All You Need To Know About… Quantum Gravity
Quantum Gravity may seem like somewhat of a niche subject, but it is the holy grail of particle physics and one of the most interesting scientific endeavors of current times. About time that you learn all you need to know about it! (English / SG-Certificate*)
Time: 16:00-17:00 hrs.
Join this event online via Zoom
First of all, we need to deal with the quantum elephant in the room here: no, quantum science is not boring. It may be a little complicated, but you don’t have to understand everything about it to comprehend the beauty and far-reaching implications of the field. Quantum science is new, it is exciting, it breaks down the rules of classical physics and takes science to places it has never been before. There is poetry in quantum science, and quantum gravity is a perfect example.
At first, the foundations of quantum physics seemed to implicate that all was lost for classical physics. The two seemed irreconcilable. Nowadays, though, efforts from physicists to bridge the gap between them and find an all-encompassing scientific explanation for the way our world functions on a macro- and micro level seem to turn out results.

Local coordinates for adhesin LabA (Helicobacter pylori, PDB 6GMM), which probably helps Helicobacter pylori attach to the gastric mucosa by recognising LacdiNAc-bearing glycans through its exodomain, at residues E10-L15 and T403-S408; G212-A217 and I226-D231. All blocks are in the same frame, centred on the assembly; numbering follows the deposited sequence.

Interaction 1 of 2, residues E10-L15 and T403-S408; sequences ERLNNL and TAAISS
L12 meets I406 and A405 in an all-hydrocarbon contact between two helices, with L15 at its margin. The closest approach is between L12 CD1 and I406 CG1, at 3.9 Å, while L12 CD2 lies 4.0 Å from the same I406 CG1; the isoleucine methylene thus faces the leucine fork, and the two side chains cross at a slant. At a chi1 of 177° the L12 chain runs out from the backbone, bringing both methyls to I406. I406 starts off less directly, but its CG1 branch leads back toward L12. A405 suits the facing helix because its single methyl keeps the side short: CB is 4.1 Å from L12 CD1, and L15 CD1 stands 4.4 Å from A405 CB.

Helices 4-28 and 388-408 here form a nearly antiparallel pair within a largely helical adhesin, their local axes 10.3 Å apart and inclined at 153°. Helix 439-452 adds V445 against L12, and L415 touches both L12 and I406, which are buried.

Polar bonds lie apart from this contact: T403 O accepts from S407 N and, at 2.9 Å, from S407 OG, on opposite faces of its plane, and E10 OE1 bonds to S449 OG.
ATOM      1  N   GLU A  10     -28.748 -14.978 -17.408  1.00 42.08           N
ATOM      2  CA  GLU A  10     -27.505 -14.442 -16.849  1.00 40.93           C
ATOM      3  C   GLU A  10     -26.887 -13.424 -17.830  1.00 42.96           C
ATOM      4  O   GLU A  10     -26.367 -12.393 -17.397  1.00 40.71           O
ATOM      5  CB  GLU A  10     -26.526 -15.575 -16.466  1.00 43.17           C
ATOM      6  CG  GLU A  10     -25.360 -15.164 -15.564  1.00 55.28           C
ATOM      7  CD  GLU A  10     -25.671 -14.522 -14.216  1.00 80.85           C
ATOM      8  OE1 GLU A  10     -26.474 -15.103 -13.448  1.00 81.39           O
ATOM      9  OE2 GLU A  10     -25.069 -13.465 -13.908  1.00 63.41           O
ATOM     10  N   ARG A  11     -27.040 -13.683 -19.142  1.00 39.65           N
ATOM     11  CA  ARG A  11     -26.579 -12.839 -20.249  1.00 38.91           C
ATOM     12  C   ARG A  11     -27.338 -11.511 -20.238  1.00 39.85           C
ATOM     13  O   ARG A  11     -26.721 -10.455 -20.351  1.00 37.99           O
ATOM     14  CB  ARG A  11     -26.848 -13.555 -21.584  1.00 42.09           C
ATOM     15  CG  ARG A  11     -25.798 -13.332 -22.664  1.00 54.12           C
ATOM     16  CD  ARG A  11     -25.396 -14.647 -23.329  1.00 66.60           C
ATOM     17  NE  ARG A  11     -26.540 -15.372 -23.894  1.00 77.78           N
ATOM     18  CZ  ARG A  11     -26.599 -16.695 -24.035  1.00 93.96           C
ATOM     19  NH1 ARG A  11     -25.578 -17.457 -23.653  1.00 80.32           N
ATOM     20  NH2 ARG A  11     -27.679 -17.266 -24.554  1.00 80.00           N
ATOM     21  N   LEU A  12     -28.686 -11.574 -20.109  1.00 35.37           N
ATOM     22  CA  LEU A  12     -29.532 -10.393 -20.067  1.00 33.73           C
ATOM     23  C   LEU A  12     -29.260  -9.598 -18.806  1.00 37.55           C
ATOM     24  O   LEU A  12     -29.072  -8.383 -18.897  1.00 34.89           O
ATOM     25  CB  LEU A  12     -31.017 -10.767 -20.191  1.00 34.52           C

Quantum gravity deals with reconciling the beautiful geometric description of space and time laid out in Einstein's theory of general relativity with the insight that all of physics at its most fundamental level must be described by quantum laws of motion. If that sentence sounds complicated yet strangely exciting to you, then join us on March 17, when internationally renowned physicist at the forefront of quantum gravity, prof. dr. Renate Loll, will explain more about how a theory of quantum gravity works to reunite the world of physics.
Prof. dr. Renate Loll is Professor in Theoretical Physics at the Institute for Mathematics, Astrophysics and Particle Physics of the Radboud University, Nijmegen. She also holds a Distinguished Visiting Research Chair at Canada's Perimeter Institute for Theoretical Physics. Loll received her Ph.D. from Imperial College, London. She has previously worked as a Heisenberg Fellow at the Max-Planck Institute for Gravitational Physics in Golm, Germany, and held a professorship at Utrecht University, The Netherlands.